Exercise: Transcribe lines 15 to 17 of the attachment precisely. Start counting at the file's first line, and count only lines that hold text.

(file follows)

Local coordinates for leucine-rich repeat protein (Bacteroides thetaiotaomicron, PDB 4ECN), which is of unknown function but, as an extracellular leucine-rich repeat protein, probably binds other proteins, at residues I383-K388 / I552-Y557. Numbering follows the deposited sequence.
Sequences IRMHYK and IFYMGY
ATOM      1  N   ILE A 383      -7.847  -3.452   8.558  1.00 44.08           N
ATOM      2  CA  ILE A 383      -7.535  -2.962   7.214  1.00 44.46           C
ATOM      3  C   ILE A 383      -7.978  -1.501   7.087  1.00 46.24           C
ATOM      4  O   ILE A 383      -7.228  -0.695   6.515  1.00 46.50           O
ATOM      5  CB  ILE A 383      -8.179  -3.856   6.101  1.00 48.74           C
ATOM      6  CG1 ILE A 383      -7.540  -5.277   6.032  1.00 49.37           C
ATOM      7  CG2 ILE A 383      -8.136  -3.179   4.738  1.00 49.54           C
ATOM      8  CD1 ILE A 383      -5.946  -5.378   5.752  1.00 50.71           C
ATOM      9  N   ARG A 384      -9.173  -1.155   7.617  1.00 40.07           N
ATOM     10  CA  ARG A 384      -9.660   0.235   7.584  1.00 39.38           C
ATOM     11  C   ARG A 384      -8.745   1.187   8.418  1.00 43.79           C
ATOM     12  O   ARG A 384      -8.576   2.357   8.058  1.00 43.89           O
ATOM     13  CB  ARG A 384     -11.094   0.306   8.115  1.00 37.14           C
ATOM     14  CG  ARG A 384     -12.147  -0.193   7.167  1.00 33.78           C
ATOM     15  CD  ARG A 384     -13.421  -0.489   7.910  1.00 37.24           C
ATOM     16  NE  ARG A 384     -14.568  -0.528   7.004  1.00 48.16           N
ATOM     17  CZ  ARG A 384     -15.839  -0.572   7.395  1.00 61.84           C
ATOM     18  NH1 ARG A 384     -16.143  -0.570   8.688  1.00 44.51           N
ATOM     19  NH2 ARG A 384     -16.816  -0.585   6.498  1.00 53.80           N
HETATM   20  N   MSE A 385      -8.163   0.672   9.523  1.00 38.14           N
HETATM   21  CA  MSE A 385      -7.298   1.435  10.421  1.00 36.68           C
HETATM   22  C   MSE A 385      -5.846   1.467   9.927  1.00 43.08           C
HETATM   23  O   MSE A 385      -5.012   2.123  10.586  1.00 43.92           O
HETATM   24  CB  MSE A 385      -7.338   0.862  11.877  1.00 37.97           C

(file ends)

ATOM     13  CB  ARG A 384     -11.094   0.306   8.115  1.00 37.14           C
ATOM     14  CG  ARG A 384     -12.147  -0.193   7.167  1.00 33.78           C
ATOM     15  CD  ARG A 384     -13.421  -0.489   7.910  1.00 37.24           C